Monday, January 12, 2015

The Policy Needs to Be a Policy for Class Cert

Koval v. Pac. Bell Tel. Co., No. A139570 (D1d1 Dec. 31, 2014)

If you have been reading court of appeal cases for the past couple of years, you probably know that the key to getting a wage and hour class certified is to allege that the employer had an illegal meal and rest break policy (or that it had no policy at all to ensure compliance). The problem for the plaintiffs in this case is that the defendant had a compliant policy. So the plaintiff alleged that the policies led to unlawful results as they were applied. But, for the purposes of class certification, common interests only predominate when a policy is consistently applied.* If the theory is that a facially lawful policy is applied in an inconsistent matter that violates the wage and hour laws, the illegality of the employer’s conduct is not really susceptible to class treatment. So class cert was properly denied.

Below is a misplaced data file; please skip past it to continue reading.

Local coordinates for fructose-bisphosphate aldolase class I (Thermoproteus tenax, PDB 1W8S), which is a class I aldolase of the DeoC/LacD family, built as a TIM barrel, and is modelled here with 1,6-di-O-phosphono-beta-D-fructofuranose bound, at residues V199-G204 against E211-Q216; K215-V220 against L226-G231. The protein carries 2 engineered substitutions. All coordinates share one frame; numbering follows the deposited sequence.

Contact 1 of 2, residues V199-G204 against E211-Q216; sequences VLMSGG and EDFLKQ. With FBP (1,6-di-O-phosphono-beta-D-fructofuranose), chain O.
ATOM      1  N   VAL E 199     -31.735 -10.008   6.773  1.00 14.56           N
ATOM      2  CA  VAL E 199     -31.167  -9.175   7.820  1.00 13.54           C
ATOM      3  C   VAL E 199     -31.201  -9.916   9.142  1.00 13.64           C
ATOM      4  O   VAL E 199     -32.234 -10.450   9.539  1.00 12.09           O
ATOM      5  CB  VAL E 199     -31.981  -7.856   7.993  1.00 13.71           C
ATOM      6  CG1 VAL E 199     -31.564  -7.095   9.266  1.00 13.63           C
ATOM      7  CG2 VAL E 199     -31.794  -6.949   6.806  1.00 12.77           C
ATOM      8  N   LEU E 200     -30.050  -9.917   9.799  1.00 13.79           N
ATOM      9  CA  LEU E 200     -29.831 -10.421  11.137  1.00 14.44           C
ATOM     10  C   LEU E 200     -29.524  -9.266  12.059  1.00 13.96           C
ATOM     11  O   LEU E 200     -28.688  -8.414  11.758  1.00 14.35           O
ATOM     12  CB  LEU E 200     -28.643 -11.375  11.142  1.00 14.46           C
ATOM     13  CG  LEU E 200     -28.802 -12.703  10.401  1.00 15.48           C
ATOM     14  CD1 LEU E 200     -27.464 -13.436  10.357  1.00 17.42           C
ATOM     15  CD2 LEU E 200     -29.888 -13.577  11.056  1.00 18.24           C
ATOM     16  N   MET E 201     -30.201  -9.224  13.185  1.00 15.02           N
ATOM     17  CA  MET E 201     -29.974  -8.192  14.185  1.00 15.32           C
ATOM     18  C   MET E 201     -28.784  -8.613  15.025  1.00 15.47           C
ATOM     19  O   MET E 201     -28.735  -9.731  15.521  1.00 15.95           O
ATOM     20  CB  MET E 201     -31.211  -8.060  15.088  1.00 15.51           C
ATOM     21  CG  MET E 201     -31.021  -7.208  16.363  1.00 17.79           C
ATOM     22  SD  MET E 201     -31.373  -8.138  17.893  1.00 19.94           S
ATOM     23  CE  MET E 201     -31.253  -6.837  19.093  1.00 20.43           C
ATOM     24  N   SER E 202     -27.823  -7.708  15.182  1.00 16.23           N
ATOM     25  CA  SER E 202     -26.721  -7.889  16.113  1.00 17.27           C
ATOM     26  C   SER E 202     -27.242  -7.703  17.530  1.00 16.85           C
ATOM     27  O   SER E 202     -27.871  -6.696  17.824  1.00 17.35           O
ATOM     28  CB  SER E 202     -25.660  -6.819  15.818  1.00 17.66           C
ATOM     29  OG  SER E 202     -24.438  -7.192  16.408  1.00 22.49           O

Affirmed.

*Don't know what would have happened if the plaintiff argued that the defendant's policy was to have a paper policy, but then to leave its enforcement up to individual managers so much that the policy was effectively no policy at all. Which is basically what happened in the Walgreen case, decided last November, although the plaintiff there also lost because the evidence didn't substantiate the theory.  

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